Swathes of trees in multiple areas of the Mid-Western Region – and indeed across the state – look like they’ve burnt by fire even though no such event has occurred, and a research project is asking locals to help document this.
The Dead Tree Detective is a citizen science project, run by researchers from the Western Sydney University, to collect observations of dead or dying trees around Australia. It was set-up over a year ago to help better understand the physiology of tree mortality.
However, as the drought wore-on Associate Professor Brendan Choat said that photos submitted started to show larger-scale patches of dead trees – including natives.
“There are a lot of things associated with die back; fungal pathogens; various insects and pests, bark beetles; climate; soil moisture; frost; and fire,” he said.
“But what’s happened is it’s been the hottest and driest year on record. So we started off getting pictures of isolated trees that had turned brown, then as the months rolled on we started getting pictures of whole hillsides full of dead trees.
“Now it’s at the point where some parts of NSW it’s hard to work out if it’s been burned or if the drought has caused the leaves to die off.
“A lot of people are saying ‘we’ve never seen anything like this’, which is interesting for a country that’s been exposed to drought for a long time.
“We’re not really aware of any reports during the Millennium Drought of canopy and tree die back on this scale, so this seems to be different in terms of its impact on vegetation and the amount of water stress the trees are experiencing.”
During 2019, Mudgee did record its third driest year during the past century, with just 367.7 millimetres of rainfall was recorded by the Bureau of Meteorology (BoM), which is just over half of the long-term mean for Mudgee of 670.3mm.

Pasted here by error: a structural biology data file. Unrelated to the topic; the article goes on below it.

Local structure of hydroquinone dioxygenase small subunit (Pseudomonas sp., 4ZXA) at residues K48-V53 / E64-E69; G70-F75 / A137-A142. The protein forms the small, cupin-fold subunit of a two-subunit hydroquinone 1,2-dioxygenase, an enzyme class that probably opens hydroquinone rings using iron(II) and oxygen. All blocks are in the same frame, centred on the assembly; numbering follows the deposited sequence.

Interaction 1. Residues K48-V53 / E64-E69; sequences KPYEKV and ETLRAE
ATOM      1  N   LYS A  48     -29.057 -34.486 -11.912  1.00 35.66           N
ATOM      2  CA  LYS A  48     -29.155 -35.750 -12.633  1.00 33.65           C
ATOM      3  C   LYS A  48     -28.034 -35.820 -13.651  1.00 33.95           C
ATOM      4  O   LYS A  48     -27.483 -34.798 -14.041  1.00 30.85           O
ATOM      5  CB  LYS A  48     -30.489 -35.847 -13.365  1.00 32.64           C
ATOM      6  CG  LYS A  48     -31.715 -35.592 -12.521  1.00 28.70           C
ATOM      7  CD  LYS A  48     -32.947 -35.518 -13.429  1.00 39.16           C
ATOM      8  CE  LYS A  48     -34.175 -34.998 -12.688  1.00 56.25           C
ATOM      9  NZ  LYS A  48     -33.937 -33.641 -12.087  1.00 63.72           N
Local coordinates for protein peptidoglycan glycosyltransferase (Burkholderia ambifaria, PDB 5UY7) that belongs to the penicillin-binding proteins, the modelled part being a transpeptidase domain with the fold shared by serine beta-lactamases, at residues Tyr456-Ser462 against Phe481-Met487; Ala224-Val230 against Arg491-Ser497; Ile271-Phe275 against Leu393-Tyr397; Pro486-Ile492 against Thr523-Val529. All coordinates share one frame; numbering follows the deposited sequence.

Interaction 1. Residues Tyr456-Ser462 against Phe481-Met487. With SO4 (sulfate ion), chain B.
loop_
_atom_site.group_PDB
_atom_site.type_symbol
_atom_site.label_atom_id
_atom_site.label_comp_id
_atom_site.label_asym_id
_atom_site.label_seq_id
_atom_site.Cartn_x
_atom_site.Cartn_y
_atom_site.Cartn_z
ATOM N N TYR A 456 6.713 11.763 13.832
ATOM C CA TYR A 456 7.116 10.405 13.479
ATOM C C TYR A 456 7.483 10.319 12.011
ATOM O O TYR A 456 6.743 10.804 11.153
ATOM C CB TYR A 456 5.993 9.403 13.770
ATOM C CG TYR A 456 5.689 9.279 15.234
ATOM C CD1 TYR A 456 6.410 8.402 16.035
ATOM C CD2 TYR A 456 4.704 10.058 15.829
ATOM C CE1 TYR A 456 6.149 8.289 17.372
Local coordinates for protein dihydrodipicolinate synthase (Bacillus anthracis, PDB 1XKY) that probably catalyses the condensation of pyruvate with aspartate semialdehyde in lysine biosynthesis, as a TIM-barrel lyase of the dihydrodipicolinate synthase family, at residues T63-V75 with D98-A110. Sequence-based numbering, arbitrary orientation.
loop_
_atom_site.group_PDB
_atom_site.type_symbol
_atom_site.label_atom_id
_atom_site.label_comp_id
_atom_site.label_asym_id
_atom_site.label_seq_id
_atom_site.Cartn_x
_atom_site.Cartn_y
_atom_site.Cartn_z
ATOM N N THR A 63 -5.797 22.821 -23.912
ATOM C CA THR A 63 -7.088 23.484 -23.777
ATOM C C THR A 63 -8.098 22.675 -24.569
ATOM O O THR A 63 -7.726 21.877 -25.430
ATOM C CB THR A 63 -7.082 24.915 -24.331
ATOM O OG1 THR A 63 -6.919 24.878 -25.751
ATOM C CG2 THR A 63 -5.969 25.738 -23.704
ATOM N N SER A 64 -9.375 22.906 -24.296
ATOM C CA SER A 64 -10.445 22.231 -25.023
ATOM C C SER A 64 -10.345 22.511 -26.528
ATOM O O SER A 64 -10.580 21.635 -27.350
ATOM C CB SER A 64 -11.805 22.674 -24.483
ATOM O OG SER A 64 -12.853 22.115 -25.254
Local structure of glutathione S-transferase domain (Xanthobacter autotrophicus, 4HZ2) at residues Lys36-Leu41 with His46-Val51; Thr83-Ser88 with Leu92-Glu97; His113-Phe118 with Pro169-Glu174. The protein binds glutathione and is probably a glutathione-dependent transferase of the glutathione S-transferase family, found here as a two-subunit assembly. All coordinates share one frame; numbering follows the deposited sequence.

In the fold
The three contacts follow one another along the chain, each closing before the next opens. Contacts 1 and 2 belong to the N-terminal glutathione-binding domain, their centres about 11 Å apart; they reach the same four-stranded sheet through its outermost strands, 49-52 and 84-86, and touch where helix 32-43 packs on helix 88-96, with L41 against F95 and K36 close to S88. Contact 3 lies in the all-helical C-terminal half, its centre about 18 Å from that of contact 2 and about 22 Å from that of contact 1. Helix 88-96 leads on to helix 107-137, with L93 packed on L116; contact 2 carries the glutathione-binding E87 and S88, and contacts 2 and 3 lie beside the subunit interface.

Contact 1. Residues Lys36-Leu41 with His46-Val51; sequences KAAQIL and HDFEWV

Canopy die back
A breakdown of trees’ complex water transport system, due to ongoing dry conditions, is likely what’s causing the damage to their canopies and producing this “burnt” look.
Choat said that they’re not able to get water to their leaves.
However, what’s striking is that it appears to be occurring in vegetation that should be able to tolerate their environment – they’re hitting their “threshold”.
“As a drought goes along, the trees will get more stressed and at some point they hit a threshold, in which they get a rapid increase in the amount of cavitation embolism in the vascular system,” he said.
“Meaning that suddenly it will be unable to transport as much water as it previously could.
“The threshold varies a lot between species – those that grow in dry areas tend to be able to tolerate more than those in wet areas – they’re tuned to the environment they grow in. And what we’re seeing in this case is a lot of types of forest and woodland where that threshold is being overcome.”
Contribute to the project
The Dead Tree Detective project is open to members of the public who notice dead or dying trees in your area, to upload a photograph with date and location.
If you’re out with your smartphone – camera and GPS required – you can take a photo, which has a geo-tag and upload to the project to pin-point what you’ve seen. This identifies where tree death is occurring, which can be used for future study sites for follow-up measurements on the impact.
Choat said that the project is to fill in gaps in this kind of data. And that people tend to respond to the format of “citizen science projects”, which provide invaluable extra information such as local knowledge.
“One of the motivations for the project is that there’s not really any real systematic monitoring of forests and woodlands in NSW. In other parts of the world, like the United States and Europe, they have very detailed monitoring programs that are run by agencies like the USDA Forest Service,” he said.
“In Australia there was patchwork monitoring by different agencies, but it was in pieces and never really digitised and fell away as budgets dropped off.
“There has been huge success with citizen science projects around the world and it’s quite amazing how much people are willing to do and how much of their time they’re willing to volunteer. And for the death of trees, those events are noticed by citizens in the first place – members of the public, farmers, bushwalkers – and we’re trying to harness that.
“It’s been really useful to have the context that people provide – particularly those that have lived in an area for a long time.”
- If you’ve seen dead or dying trees, head to https://bit.ly/2FTPgi7, then the ‘Surveys’ section and choose ‘Add a record’. You can then upload photos and answer a few questions to help identify the possible causes.
- Alternatively, you can also email firstname.lastname@example.org to be emailed back a survey form.